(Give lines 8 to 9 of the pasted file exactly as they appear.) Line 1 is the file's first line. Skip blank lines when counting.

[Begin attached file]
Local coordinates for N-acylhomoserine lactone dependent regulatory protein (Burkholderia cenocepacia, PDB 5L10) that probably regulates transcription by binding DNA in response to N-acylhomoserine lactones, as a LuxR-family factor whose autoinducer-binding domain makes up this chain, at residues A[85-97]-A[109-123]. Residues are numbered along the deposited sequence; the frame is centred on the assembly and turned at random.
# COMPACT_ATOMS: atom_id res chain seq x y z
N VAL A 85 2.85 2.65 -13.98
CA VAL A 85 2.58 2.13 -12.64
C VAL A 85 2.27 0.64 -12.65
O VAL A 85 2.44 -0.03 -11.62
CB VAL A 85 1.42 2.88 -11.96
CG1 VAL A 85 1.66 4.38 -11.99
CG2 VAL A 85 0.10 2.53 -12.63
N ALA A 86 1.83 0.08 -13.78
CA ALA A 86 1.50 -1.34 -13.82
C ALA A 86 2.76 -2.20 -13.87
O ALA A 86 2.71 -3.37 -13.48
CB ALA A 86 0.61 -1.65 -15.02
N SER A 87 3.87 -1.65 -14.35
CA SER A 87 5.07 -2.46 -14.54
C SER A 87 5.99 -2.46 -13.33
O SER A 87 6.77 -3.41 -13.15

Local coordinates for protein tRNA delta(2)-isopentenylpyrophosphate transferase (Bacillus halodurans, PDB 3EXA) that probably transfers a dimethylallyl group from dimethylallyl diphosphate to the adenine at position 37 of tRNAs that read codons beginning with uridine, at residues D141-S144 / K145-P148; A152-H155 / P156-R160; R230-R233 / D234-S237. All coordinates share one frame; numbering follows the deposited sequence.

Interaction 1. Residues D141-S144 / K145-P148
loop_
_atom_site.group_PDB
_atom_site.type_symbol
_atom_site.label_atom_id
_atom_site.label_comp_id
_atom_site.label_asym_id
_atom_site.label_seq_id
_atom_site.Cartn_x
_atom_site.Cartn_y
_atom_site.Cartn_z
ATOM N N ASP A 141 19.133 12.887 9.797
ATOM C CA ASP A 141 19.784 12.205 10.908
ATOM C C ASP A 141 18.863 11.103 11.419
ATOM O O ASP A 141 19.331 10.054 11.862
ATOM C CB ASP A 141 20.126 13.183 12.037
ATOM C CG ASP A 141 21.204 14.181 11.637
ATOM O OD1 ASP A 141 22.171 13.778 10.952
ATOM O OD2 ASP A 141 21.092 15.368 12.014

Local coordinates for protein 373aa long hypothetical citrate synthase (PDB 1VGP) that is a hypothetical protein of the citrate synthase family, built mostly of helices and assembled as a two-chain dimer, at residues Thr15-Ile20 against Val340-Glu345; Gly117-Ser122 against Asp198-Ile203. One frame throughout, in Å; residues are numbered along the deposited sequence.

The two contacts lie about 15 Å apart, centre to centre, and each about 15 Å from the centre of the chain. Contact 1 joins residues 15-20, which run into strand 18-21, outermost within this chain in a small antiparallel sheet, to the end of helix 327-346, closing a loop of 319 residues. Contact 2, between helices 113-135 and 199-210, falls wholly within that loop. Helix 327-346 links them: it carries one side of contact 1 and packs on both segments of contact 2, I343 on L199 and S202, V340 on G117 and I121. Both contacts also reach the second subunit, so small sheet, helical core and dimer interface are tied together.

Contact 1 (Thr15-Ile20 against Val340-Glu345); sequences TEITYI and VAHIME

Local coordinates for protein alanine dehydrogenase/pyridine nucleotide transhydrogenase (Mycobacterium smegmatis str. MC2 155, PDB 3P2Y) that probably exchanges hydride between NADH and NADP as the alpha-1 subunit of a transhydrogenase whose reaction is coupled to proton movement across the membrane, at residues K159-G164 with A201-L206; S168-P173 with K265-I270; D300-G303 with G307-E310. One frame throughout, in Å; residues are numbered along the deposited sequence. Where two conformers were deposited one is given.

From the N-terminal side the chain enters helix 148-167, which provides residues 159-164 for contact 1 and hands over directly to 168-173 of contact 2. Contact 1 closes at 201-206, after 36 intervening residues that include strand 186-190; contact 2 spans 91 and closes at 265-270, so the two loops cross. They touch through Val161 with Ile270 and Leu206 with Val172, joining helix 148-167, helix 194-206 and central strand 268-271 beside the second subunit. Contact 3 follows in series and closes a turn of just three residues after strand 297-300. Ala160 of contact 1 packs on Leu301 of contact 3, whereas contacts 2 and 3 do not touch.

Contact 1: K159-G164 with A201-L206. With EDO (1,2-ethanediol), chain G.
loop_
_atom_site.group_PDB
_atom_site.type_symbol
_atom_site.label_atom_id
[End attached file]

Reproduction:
CG1 VAL A 85 1.66 4.38 -11.99
CG2 VAL A 85 0.10 2.53 -12.63